Her clear, rather dry nature had always been a source of study to me. What could she have in common with the romantic and decidedly shy youth? She was older, more experienced—plain girls have experiences as well as favored ones—and she was not fond of matrimony with poverty as an obbligato. Arthur had prospects of pupils, his compositions sold at a respectable rate, but the couple had little money to spare; nevertheless, people argued their marriage a capital idea—from such a union of rich talents surely something must result. Look at the Brownings, the Shelleys, the Schumanns, not to mention George Eliot and her man Lewes!

They were married. I was best man, and realized what a menstruum is music—what curious trafficking it causes, what opposites it intertwines. And the overture being finished the real curtain arose, as it does on all who mate....

I did not see much of the Viberts that winter. I cared not at all for society and they had moved to Harlem; so I lost two stars of my studio receptions. But I occasionally heard they were getting on famously. Arthur was composing a piano concerto, and Ellenora engaged upon a novel—a novel, I was told, that would lay bare to its rotten roots the social fabric; and knowing the girl's inherent fund of bitter cleverness I awaited the new-born polemic with gentle impatience. I hoped, however, like the foolish inexperienced old bachelor I am, that her feminine asperity would be tempered by the suavities of married life.

One afternoon late in March Arthur Vibert dropped in as I was putting the finishing touches on my portrait of Mrs. Beacon. He looked weary and his eyes were heavily circled.

“Hello, my boy! and how is your wife, and how is that wonderful concerto we've all been hearing about?”

He shrugged his shoulders and asked for a cigarette.

“Shall I play you some bits of it?” he queried in a gloomy way. I was all eagerness, and presently he was absently preluding at my piano.

There was little vigor in his touch, and I recalled his rambling wits by crying, “The concerto, let's have it!”

Arthur pulled himself together and began. He was very modern in musical matters and I liked the dynamic power of his opening. The first subject was more massive than musical and was built on the architectonics of Liszt and Tschaïkowsky. There was blood in the idea, plenty of nervous fibre, and I dropped my brushes and palette as the unfolding of the work began with a logical severity and a sense of form unusual in so young a mind.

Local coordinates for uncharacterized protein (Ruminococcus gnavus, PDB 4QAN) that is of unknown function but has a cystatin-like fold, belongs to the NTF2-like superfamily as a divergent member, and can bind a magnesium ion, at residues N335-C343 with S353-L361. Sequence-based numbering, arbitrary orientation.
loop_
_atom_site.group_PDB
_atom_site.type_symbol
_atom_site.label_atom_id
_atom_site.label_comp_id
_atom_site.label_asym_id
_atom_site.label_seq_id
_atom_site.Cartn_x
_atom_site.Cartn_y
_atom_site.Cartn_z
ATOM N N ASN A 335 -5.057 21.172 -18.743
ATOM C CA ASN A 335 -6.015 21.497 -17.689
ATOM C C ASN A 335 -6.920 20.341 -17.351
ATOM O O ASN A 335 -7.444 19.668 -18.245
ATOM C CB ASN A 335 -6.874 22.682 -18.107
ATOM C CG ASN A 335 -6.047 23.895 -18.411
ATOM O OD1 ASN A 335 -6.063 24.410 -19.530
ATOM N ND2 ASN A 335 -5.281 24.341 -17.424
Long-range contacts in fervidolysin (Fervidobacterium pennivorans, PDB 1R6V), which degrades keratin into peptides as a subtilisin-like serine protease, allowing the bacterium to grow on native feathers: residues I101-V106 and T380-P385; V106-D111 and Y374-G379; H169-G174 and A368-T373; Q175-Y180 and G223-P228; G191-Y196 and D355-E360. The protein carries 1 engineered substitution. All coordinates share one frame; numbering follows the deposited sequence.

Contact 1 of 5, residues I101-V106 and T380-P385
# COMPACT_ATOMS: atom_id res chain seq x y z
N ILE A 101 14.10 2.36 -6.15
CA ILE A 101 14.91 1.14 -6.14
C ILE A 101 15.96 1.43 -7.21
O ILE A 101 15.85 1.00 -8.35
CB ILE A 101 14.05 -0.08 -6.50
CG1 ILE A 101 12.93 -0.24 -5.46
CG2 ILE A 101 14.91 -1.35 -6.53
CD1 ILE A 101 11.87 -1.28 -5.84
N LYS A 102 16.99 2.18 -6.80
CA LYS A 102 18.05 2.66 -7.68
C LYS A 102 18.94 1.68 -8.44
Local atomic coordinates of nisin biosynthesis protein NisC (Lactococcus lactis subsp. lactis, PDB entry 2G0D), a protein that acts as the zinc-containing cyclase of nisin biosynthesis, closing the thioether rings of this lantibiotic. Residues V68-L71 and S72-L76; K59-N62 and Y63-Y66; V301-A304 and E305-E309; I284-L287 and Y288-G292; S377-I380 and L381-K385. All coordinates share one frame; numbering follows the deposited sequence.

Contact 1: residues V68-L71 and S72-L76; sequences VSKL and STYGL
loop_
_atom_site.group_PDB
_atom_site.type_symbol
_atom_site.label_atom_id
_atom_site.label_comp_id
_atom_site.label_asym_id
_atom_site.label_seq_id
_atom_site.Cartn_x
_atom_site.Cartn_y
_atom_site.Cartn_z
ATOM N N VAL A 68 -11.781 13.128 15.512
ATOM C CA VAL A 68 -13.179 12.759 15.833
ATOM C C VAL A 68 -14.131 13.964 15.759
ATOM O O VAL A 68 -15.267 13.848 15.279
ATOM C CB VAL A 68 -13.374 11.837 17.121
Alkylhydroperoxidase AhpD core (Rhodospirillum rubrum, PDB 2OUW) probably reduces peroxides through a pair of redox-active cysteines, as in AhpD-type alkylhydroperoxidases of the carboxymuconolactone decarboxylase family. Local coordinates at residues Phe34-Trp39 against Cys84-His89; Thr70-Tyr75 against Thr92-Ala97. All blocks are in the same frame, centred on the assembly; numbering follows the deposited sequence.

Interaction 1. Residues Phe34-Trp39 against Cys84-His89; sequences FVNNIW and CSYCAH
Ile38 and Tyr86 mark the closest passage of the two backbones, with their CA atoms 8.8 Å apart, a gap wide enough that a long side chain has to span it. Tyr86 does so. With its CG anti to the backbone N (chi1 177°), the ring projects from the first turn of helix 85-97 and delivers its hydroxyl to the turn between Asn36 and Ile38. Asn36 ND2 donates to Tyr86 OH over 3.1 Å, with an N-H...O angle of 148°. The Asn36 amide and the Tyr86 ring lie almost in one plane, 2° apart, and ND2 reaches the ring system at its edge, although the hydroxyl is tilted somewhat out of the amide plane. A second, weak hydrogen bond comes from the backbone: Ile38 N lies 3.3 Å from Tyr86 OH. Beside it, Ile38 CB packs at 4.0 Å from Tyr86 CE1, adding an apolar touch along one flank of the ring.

This first movement interested me; I almost conjured up the rich instrumentation and when it ended I was warm in my congratulations.

Arthur moodily wiped his brow and looked indifferent.

“And now for the second movement. My boy, you always had a marked gift for the lyrical. Give us your romanza—the romanza, I should say, born of your good lady!”

He answered me shortly: “There is no romance, I've substituted for it a scherzo. You know that's what Saint-Saëns and all the fellows are doing nowadays, Scharwenka too.”

I fancied that there was a shade of eager anxiety in his explanation, but I said nothing and listened.

The scherzo—or what is called the scherzo since Beethoven and Schumann—was too heavy, inelastic in its tread, to dispel the blue-devils. It was conspicuous for its absence of upspringing delicacy, light, arch merriment. It was the sad, bitter joking of a man upon whose soul life has graven pain and remorse, and before the trio was reached I found myself watching the young composer's face. I knew that, like all modern music students, he had absorbed in Germany some of that scholastic pessimism we encounter in the Brahms music, but I had hoped that a mere fashion of the day would not poison the springs of this fresh personality.

Yet here I was confronted with a painful confession that life had brought the lad more than its quantum of spiritual and physical hardship; he was telling me all this in his music, for his was too subjective a talent to ape the artificial, grand, objective manner.

Without waiting for comment he plunged into his last movement which proved to be a series of ingenious variations—a prolonged passacaglia—in which the grace and dexterity of his melodic invention, contrapuntal skill and symmetrical sense were gratifyingly present.

I was in no flattering vein when I told him he had made a big jump in his work.

“But, Arthur, why so much in the Brahms manner? Has your wife turned your love of Shelley to Browning worship?” I jestingly concluded.

“My wife, if she wishes, can turn Shelley into slush,” he answered bitterly. This shocked me. I felt like putting questions, but how could I? Had I not been one of the many who advised the fellow to marry Ellenora Bishop? Had we not all fancied that in her strength was his security, his hope for future artistic triumphs?